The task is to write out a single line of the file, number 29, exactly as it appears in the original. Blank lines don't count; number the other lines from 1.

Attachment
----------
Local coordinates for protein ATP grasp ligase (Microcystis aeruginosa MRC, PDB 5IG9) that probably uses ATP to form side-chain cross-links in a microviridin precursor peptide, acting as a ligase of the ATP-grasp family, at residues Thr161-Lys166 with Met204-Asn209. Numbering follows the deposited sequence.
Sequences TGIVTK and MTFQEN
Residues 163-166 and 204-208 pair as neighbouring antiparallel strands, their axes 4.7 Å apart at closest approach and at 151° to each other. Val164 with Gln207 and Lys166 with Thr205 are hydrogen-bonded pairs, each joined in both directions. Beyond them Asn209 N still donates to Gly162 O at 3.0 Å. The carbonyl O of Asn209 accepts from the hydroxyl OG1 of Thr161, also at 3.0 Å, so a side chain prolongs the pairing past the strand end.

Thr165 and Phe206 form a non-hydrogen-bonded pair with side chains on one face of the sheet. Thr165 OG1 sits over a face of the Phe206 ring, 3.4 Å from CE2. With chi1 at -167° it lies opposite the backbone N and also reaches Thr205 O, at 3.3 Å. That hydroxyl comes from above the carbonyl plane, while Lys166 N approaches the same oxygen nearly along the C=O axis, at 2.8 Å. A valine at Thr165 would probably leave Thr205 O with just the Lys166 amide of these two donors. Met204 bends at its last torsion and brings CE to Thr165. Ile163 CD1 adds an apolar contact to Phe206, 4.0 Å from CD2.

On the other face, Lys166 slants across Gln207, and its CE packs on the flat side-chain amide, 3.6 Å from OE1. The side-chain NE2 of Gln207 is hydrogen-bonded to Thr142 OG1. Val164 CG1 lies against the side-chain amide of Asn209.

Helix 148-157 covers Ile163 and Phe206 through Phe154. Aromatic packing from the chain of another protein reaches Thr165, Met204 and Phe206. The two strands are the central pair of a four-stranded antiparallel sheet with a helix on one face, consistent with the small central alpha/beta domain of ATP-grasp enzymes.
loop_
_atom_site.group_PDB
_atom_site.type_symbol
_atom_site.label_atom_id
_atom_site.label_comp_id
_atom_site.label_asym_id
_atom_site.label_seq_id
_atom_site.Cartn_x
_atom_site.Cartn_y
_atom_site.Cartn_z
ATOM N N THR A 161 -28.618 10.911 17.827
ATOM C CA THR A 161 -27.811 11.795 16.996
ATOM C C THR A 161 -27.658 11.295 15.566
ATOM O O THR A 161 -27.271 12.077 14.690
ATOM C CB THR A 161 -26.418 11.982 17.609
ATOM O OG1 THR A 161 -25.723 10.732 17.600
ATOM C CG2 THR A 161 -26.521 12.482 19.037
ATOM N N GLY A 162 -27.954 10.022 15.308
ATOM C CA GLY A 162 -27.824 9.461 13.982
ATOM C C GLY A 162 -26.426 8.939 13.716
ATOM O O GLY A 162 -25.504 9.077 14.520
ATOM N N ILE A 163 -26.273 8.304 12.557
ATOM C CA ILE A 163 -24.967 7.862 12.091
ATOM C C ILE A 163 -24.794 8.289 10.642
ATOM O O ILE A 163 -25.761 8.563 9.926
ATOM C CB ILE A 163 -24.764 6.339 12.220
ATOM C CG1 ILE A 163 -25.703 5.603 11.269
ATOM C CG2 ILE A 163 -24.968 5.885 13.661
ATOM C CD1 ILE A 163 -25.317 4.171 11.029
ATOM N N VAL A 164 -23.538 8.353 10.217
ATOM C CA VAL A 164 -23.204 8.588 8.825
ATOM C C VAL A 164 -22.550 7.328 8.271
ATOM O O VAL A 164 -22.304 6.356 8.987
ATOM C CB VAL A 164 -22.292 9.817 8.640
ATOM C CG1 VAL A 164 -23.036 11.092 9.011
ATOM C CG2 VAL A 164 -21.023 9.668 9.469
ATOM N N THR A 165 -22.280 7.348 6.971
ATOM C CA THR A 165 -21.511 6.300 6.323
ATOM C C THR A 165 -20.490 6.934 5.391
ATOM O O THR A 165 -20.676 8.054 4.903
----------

ATOM C CA ILE A 163 -24.967 7.862 12.091